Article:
In terms of the primary independent variable of interest, Figure 3 shows the distribution of yards gained on first down, by team. Note that RR-UM was more likely than the other teams to lose from 1 to 4 yards on first down, less likely to gain from 3 to 5 yards, more likely to gain 6 or 7 yards (there may be a small sample size problem here), and less likely to hit a big play on first down (10 or more yards) than OSU or WVU.
Interestingly, RR’s WVU teams were less likely to gain 0 to 2 yards on first down, which is probably largely due to the lower percentage of passing plays on first down for WVU (17% vs. about 32-34% for the other three teams. This should demonstrate that RR/Magee understand that when you have Pat White, you run the ball on first down (and most downs thereafter). When you have Tate, you have to be more balanced. Say, maybe these guys do know about football…
Other points of interest from Table 2:
- Lloyd’s teams were more disciplined on offense with respect to penalties than the Vest’s teams--about 4.7% of OSU’s series had at least one post-first down offensive penalty (recall that the first down penalties were folded into the “yards to go” variable), compared to 2.8% for Lloyd-UM. RR’s teams fall in between.
- On the other hand, the Vest’s teams drew more post-first down defensive penalties than RR’s teams. Perhaps the passing attack invites more encroachment/pass interference calls than a more ground-based attack?
- Turnovers! About 7.6% of RR-UM’s series ended in turnovers, compared to 4.0 to 4.7% for the other teams. Yikes.
Figures 4-6 show some results from the regression analysis. First, Figure 4 shows the probability of getting a first down after selected numbers of yards on each first down play, assuming (1) it was first and 10, and (2) there was no penalty on the series.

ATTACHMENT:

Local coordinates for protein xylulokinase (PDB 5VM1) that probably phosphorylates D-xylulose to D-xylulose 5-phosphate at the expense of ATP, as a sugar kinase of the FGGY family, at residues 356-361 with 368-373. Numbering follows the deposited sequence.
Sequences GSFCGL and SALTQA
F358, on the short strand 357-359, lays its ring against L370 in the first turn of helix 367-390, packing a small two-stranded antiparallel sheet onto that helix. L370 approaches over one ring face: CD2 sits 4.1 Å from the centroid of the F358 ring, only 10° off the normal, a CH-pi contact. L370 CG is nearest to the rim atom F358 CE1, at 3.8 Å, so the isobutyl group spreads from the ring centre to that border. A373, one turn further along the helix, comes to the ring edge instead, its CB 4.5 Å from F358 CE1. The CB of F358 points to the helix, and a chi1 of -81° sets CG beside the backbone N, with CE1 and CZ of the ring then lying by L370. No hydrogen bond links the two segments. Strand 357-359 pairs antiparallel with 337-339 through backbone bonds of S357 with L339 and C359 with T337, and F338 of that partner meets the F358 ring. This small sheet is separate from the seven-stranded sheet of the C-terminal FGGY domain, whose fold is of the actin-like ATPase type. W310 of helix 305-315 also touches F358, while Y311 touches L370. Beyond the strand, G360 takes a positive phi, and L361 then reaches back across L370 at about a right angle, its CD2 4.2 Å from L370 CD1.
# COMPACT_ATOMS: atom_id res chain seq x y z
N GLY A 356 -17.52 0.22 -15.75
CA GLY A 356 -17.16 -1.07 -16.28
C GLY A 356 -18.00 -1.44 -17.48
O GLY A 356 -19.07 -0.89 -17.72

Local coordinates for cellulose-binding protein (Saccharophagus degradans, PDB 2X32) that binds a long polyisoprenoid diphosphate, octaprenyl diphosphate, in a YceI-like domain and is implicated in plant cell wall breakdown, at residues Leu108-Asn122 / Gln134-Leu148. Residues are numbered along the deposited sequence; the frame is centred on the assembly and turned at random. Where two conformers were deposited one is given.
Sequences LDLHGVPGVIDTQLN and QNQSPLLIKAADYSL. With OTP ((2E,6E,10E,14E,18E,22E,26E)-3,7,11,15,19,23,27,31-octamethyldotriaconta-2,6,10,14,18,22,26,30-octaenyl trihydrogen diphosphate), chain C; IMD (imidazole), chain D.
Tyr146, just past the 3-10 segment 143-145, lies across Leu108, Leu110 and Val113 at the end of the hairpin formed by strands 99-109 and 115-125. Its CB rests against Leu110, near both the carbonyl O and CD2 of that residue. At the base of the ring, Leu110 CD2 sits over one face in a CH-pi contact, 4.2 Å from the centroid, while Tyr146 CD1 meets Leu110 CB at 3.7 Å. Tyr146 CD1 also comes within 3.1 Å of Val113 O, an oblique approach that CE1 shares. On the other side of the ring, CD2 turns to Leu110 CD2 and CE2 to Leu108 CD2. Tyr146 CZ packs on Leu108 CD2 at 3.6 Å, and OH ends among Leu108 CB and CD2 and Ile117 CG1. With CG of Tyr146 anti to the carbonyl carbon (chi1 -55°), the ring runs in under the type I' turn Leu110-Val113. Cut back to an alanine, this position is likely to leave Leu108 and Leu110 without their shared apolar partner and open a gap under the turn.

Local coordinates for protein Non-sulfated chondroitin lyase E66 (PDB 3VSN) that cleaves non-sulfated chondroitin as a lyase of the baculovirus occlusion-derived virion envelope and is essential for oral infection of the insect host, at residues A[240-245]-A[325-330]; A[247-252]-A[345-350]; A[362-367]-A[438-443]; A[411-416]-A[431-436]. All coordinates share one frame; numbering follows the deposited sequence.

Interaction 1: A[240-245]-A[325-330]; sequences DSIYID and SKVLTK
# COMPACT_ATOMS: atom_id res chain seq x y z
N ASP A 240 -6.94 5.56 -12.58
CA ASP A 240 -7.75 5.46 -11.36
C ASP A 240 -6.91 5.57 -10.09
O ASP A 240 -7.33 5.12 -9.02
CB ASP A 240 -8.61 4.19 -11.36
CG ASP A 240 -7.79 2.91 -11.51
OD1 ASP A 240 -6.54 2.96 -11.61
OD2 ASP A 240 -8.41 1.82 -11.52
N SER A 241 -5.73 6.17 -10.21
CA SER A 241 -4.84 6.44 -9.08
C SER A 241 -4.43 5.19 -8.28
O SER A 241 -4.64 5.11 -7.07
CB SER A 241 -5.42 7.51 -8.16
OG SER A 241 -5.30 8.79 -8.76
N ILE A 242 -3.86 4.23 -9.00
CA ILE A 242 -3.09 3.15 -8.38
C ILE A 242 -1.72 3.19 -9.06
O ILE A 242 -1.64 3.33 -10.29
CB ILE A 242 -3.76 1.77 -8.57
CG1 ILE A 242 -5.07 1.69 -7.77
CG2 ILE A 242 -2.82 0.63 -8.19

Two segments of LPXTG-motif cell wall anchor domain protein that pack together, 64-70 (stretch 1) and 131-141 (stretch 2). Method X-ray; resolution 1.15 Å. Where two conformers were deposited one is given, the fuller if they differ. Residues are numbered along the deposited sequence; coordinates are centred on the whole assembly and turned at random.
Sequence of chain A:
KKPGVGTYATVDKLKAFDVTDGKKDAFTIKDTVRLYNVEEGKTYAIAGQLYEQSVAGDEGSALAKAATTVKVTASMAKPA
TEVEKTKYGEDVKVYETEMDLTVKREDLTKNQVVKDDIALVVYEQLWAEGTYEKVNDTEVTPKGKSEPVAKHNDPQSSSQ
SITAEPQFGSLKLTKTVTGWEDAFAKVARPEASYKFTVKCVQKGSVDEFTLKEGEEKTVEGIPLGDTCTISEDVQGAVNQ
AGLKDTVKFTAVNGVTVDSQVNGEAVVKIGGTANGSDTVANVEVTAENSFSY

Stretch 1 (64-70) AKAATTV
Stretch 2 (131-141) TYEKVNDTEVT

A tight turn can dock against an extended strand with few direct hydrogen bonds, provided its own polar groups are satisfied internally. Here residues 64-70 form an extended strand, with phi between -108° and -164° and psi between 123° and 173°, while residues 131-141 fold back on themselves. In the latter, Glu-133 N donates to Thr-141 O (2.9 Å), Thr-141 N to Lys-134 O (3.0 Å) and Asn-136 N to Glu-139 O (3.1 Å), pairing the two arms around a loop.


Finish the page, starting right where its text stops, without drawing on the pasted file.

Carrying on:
Note that losing five or more yards on first down gives you about a 0.25-0.30 probability of getting a first down, whereas, obviously, gaining 10 or more yards is by definition a first down (on first and 10 at least).
In between these extremes, the first down returns to yards on first down is basically linear, though there are fairly noticeably inflection points between losing 5 or more and losing 1 to 4 yards (the first two points in the curves) and between gaining 3 to 5 and gaining 6 or 7 yards. By the way, I chose these categories based on exploratory analyses that showed that there was no statistically significant difference between gaining, say, 0, 1, or 2 yards.
Finally, notice the similarity between the OSU and Lloyd-UM curves. This shouldn’t be particularly surprising, since those teams pursued fairly similar offensive strategies--lots of off tackle to Hart/Wells interspersed with daggers to Manningham/Ginn.
I was interested to see that WVU dominated the story, at all categories of yards gained on first down. That is, it isn’t true that the WVU offense bogged down especially on small losses or gains on first down. A great offense will overcome.
Figure 5 shows the probability of getting a first down by field position on first down, in 10-yard increments. There are basically four points here:
- Being inside your own 20 reduces your probability of getting a first down, probably because of more conservative play calling;